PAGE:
Take the 2-minute tour ×
Server Fault is a question and answer site for professional system and network administrators. It's 100% free, no registration required.

I'd like to start using S3 and EC2 to host some of my company's simpler websites. I would like to be able to identify all of the costs associated with running each site (instance run-time costs + storage + data transfers) so that the costs can be allocated (cross-charged) to business units in my company.

Is it possible to identify all the costs associated with each site in this way if all of the sites are running on separate instances ?

thanks

share|improve this question

closed as too localized by Mark Henderson Jan 12 '12 at 5:48

This question is unlikely to help any future visitors; it is only relevant to a small geographic area, a specific moment in time, or an extraordinarily narrow situation that is not generally applicable to the worldwide audience of the internet. For help making this question more broadly applicable, visit the help center.If this question can be reworded to fit the rules in the help center, please edit the question.

    
Interesting. Maybe someone will let us know what the billing reports look like –  Matt Simmons Dec 13 '09 at 5:42
    
Too localized? Really? @#$%^&*! –  mehaase Oct 11 '12 at 12:21

6 Answers 6

up vote 1 down vote accepted

Unfortunately, Amazon does not provide any way to obtain the costs associated with a specific EC2 instance. You would have to create a separate AWS account for each business unit.

This may have other benefits for your particular setup. For example, if you ever want to use a different credit card for each business unit, you would need to separate the AWS accounts anyway.

You can share AMI's and EBS snapshots (but not volumes) between accounts.

share|improve this answer
    
This is incorrect. See my answer above. –  jedberg Dec 15 '09 at 17:40
1  
I would love to be wrong, but I am right. Your answer does not help associate the costs with the instances that accrued them. –  Matt Solnit Dec 17 '09 at 5:36
    
Thanks Matt. You may want to consider upvoting a few of the other good "addon" answers below. There's some really good advice. –  George W Bush Mar 9 '11 at 23:55

You can get all the information you need by going to your account portal and then clicking on the link that says "view usage report"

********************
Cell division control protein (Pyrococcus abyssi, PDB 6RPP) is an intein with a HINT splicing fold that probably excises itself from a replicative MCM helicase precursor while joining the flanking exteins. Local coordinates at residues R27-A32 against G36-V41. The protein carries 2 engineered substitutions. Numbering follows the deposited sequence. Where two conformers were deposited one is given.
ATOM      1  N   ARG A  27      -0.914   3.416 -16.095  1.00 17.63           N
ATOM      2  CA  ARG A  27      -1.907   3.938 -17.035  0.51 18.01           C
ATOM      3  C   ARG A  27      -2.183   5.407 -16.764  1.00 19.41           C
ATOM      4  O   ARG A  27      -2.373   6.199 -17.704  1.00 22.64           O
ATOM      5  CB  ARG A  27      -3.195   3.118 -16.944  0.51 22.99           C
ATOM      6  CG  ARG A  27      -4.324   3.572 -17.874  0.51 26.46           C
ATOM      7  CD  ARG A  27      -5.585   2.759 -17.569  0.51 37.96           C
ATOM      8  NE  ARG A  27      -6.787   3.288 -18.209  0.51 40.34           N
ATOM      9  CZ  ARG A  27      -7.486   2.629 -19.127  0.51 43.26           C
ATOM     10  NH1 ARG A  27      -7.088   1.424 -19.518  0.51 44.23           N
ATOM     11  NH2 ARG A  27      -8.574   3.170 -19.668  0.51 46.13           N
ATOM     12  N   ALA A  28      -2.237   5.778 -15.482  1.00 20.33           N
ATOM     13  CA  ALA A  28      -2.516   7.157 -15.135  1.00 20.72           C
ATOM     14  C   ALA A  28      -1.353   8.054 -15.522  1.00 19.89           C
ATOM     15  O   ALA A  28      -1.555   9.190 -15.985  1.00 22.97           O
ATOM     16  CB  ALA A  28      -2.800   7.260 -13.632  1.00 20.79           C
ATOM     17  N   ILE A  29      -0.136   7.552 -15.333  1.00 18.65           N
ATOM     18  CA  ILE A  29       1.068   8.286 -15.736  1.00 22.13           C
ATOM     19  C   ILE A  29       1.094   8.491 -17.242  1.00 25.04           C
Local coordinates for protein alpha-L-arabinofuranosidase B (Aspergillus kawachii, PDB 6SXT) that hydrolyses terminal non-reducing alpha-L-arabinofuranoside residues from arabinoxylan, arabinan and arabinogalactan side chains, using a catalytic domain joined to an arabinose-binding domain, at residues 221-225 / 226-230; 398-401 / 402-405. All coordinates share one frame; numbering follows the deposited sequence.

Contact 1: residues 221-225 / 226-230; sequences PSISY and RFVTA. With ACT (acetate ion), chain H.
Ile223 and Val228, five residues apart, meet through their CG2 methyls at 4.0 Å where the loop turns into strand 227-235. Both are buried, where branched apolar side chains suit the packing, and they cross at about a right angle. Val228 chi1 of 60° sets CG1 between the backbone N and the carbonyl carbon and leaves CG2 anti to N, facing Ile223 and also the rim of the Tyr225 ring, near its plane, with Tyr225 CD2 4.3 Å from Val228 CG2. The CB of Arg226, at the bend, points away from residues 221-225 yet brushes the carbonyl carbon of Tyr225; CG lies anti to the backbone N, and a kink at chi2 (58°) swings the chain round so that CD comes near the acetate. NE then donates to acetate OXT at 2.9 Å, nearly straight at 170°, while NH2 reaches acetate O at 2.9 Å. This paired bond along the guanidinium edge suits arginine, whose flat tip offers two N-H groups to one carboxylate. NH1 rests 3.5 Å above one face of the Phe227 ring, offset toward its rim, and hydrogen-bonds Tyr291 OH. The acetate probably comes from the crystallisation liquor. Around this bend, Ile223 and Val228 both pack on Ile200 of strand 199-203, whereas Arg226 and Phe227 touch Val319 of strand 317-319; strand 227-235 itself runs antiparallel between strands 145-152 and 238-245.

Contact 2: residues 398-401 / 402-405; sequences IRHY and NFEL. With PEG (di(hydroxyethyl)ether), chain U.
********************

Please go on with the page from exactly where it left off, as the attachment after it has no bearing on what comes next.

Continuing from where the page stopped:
That will give you a CSV with detailed cost breakdowns, and then you'll have to parse them by either writing some scripts or slapping into a speadsheet.

share|improve this answer
1  
I don't see how you can get data grouped by instance using this report. Can you elaborate? –  Matt Solnit Dec 15 '09 at 19:50

Amazon does not provide detail on per instance usage below the account level. All you get is:

Small instances: 9,000 hours

Med CPU instances: 12,000 hours

EBS Usage: 300TB

etc. etc.

You will have to roll your own metering to track this or you will have to set up separate accounts for each site that you are monitoring. I strongly recommend setting up separate accounts - that way you can save the pain of setting up your own metering.

share|improve this answer

http://ylastic.com provides per instance pricing as part of their service. It is not free, but I use it for monitoring, and was pleasently surprised they also provide price per instance data that looks accurate.

share|improve this answer

If you do use multiple accounts as some have proposed, make sure you check out Consolidated Billing (http://docs.amazonwebservices.com/AWSConsolidatedBilling/1.0/AWSConsolidatedBillingGuide.html). This will let you continue to pay all at once, get volume discounts, and get a per-account breakdown of costs incurred.

share|improve this answer

Matt Simmons asked to see a report - here's our billing report for the start of June. A single Amazon account aggregates all the instances into one report. You can use the "Download Usage Report" links to get XML or CVS data with instance usage at granularity of an hour, but that will just tell you how many instances of a type you were using during that period.

We use Python and the boto library to do a lot of our administrative tasks. You could put different internal users in different security groups, and then use the AWS services to poll how many instances, and what kinds, are running in each security group at any time. This may give you enough data to bill your internal users within a few dollars of their actual usage. The AWS API is well documented, so there is probably a library in your (or your programmer's) favorite language.

share|improve this answer

Not the answer you're looking for? Browse other questions tagged or ask your own question.